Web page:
With 3 institutions (so far) suspending dealings in their commercial property funds, the downside of investing in such funds has emerged.
The past few years have been very good for such investors (and fund managers), but now that share prices of quoted property companies are on the slide it might make more sense to invest in professionally-managed property companies (propco) rather than buying what is basically a product of the financial services industry. An advantage of shares in propcos is that shares can normally be liquidated during daily market trading hours, any loss the bid price at the time. With property funds, liquidity, beyond the amount of loose change for occasional redemptions, is dependent upon the sale of the physical asset.
Amongst the players in the institutional property market are the very funds that are currently in suspension. Amongst the firms of valuation surveyors whose opinions maintain the net asset value for the property funds are the same firms that value the propco portfolios. It’s a cosy club.
For some time now, I have been warning of overvaluation and disconnection between capital valuation pricing and underlying rental growth. Lone voice(s) in the wilderness cut no ice. Valuation surveyors, a law unto themselves, having decided that auction prices are representative even though they’re not, have continued relentlessly to interpret the market in such a way as to increase or at least maintain the NAVs for propcos and funds. Whether any surveyors were privately concerned that the market was overheating is possibly something we shall never know: arguably, if valuation surveyors were to go out on a limb en-masse then their clients would be miffed. In the property game of musical chairs, where drinks are flowing and everyone is given the run-around, the fun isn’t sitting down as soon as the music starts, but seconds before it stops.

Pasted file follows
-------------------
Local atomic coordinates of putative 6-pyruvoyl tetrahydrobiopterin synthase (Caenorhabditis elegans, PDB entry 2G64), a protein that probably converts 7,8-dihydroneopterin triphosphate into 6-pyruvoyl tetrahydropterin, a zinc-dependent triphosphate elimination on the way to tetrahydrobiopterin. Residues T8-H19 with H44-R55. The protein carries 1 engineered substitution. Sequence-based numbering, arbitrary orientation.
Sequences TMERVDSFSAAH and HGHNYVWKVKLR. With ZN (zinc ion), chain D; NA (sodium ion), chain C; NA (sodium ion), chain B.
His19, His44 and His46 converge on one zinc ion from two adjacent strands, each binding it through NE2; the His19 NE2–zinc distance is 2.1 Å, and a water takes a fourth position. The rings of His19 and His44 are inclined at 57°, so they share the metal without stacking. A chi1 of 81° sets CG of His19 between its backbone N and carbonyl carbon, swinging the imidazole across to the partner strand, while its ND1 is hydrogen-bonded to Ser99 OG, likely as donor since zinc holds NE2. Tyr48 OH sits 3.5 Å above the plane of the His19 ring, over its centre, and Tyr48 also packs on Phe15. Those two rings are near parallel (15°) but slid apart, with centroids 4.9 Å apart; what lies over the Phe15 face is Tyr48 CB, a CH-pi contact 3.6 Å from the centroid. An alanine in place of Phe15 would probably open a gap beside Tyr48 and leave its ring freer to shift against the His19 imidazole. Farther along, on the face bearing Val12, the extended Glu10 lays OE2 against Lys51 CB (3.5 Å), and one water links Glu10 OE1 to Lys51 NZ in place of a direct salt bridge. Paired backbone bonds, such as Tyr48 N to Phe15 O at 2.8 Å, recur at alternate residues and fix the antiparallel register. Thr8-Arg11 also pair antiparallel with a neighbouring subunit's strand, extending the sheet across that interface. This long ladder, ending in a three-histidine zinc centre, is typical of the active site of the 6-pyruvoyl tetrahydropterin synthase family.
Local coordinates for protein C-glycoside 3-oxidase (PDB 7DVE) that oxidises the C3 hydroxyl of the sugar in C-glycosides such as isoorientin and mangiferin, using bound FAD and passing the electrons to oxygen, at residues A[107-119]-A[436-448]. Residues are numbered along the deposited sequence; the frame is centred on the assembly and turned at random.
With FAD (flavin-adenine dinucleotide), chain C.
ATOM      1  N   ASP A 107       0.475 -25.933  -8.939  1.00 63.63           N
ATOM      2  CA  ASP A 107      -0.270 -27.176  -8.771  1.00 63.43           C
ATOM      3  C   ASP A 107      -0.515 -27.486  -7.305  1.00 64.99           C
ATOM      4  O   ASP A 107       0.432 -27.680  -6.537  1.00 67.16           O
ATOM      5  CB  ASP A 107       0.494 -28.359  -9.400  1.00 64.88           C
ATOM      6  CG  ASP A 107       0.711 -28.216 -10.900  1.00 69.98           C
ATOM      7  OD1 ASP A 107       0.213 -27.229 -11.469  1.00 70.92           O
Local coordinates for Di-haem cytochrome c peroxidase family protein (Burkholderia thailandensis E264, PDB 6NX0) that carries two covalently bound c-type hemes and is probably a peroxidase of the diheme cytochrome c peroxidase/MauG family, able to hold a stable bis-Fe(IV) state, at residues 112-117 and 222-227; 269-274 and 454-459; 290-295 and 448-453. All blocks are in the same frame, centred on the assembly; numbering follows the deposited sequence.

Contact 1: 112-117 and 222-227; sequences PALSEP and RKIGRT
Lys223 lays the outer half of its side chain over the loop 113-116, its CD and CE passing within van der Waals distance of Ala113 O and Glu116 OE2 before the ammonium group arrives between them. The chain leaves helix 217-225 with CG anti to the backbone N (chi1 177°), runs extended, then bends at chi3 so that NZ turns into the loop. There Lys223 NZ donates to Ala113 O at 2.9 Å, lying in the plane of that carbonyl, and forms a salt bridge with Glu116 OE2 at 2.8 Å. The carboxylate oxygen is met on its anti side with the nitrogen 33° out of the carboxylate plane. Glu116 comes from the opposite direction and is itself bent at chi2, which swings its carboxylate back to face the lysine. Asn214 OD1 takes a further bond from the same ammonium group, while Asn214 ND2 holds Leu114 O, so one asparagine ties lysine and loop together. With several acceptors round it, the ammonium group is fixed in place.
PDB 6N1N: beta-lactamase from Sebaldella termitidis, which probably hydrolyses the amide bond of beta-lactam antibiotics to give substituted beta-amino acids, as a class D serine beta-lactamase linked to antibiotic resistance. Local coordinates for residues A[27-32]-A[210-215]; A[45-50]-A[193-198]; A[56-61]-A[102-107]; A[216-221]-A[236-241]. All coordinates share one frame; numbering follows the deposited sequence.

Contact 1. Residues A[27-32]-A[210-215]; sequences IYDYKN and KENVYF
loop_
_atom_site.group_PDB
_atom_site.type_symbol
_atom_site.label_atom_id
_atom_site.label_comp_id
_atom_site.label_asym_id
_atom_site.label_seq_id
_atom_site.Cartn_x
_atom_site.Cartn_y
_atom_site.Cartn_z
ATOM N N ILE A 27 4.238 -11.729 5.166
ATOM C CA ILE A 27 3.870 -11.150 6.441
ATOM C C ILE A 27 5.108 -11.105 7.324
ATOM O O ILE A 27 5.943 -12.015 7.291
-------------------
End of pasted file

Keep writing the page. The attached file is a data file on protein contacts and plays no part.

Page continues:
Now that Brexit has been a shock to all but the forward-thinking, what better way to any feeling over whether valuations are sustainable than cite as a plausible reason the uncertainty that Brexit is causing? Keeping up appearances, giving the impression that things are only to be expected, is the stuff of confidence. Which is why if you’re going to get involved in their system it is necessary, at least in my opinion, to remember that although it’s your money that is being gambled with, it is best for all concerned to believe that the investments have been carefully chosen.
In my opinion, the test of whether an investment is a winner is that it grows in value come what may. There are never going to be many winners, but that doesn’t stop those that don’t quite have what it takes to be discerning from thinking every player has an equal chance. It is at times like these when yields from property start to go back up to norm that one realises just how distorted and overpriced the market has become.
Whether property fund or propco, a property is an illiquid asset. Illiquid assets are hard to liquidate. Just because there are or have been wads of cash washing around the system and swathes of relatively inexperienced buyers whose only real skill is how to convince a bank to loan or a property fund whose marketing for investor cash is convincing doesn’t mean that every property is going to be a winner. Most of them are likely to under-perform. Heigh ho, it’s only to be expected.
And what of growth prospects? Apart from blips in stocks and shares, as traders nip in and out, the disconnection between capital pricing and underlying rental growth would in an orderly market mean that gradually as valuations ease the gap would close. But that presupposes an existence of underlying rental growth. What happens if rents also fall. Not I hasten to add across the board, but of the sort of property that diggers and dreamers thrive on. Might the difference between prime and secondary propositions, a difference that has been eroded by low interest rates and falling yields, also make a come-back?
Investors in property funds can look after themselves, they might have to. I reckon that anyone that has paid around 5% for a property that in the past would’ve have been pitched at 10% is also gong to feel the pinch.©LandlordZONE® – legal content applies primarily to England and is not a definitive statement of the law, always seek professional advice.